Alternative Investment  

Why crowdfunding may not be for everyone

This article is part of
Guide to crowdfunding and P2P lending

Why crowdfunding may not be for everyone

Ever since the financial crisis, savers have had to endure staggeringly low interest rates, with the Bank of England base rate barely hovering above zero, while borrowers have found it harder to raise loans.

Coinciding with the technological development of online platforms, and the increasing reliance on the internet for many more aspects of our daily lives, the peer-to-peer (P2P) finance and crowdfunding sector has exploded, offering a much more tempting place for one's money.

Many crowdfunding or P2P platforms offer returns of at least 4 per cent, sometimes going considerably higher - but investing via one of these platforms is not nearly as straightforward as putting one's money into a savings account, and they can come with considerable risks.

This guide attempts to explore how P2P finance works, some of the risks, and how to go about selecting the right platform.

The sector started in the UK with Zopa, when it launched its peer-to-peer lending platform in 2005, and is divided into two: peer-to-peer lending to small businesses and individuals, and crowdfunding investment through equity and debt.

The sector finally got the official seal of approval in 2014 when it became regulated and in 2015 it was announced that savers could access this form of financing through an Isa, the Innovative Finance Isa - the returns and interest one makes on peer-to-peer loans and crowdfunding debt could be tax free, with a maximum investment for this year of £20,000.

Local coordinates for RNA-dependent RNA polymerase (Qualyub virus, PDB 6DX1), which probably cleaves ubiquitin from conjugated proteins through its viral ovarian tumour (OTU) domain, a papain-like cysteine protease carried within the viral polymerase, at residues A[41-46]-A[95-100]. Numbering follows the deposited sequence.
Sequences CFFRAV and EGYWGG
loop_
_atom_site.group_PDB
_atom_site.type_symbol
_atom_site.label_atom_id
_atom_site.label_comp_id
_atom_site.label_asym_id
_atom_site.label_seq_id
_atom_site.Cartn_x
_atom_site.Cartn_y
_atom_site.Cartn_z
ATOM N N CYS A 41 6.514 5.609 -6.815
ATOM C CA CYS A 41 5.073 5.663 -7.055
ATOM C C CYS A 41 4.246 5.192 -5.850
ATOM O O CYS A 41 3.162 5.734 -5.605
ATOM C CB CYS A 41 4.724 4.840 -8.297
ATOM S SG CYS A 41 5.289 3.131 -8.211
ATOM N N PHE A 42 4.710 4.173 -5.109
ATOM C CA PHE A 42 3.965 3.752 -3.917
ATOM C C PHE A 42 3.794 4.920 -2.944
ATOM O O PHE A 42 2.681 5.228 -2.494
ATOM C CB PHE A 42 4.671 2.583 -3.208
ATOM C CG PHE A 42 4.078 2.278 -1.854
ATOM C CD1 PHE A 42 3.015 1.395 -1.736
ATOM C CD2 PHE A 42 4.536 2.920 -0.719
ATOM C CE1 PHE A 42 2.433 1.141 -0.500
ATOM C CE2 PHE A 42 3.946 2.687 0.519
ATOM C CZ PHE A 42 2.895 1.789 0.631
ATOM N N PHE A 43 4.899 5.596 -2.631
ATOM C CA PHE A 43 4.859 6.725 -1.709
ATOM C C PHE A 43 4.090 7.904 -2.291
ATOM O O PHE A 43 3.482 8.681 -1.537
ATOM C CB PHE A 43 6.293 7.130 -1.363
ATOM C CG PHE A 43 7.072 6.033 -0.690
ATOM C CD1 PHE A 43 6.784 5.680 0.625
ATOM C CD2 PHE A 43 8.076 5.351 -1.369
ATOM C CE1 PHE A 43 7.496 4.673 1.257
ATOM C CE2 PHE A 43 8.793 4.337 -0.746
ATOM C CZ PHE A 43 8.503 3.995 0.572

Treading carefully

However, many in the financial adviser community are wary of suggesting people should invest via these platforms, especially the P2P platforms which receive much more capital, because the concept can seem like an alternative to cash savings, whereas in fact they are much more risky than a cash deposit.

Kay Ingram, director of public policy at LEBC, says: "One of my concerns in these adverts for these Innovative Finance Isas, are that the comparisons are often made with cash deposit rates but it's a totally unequivalent comparison. It doesn't take account of the fact that a P2P lending platform is much more risky than a cash deposit."

Returns on P2P platforms being promised range from about 3 per cent to 7 per cent, which is a clearly a lot more than a typical cash Isa of just above 1 per cent at the top of the 'best buy' tables.

Anna Bowes, director at SavingsChampion, says: "I wouldn't say that you shouldn't touch it. You just shouldn't be comparing apples with pears, and making them all apples.

"You get some providers making it clear that this is not a savings account. The difficulty is that the concept is the same - you put your money in and you lend it to somebody else, and you get an interest rate, but the mechanics of it are different and the risk profile is different.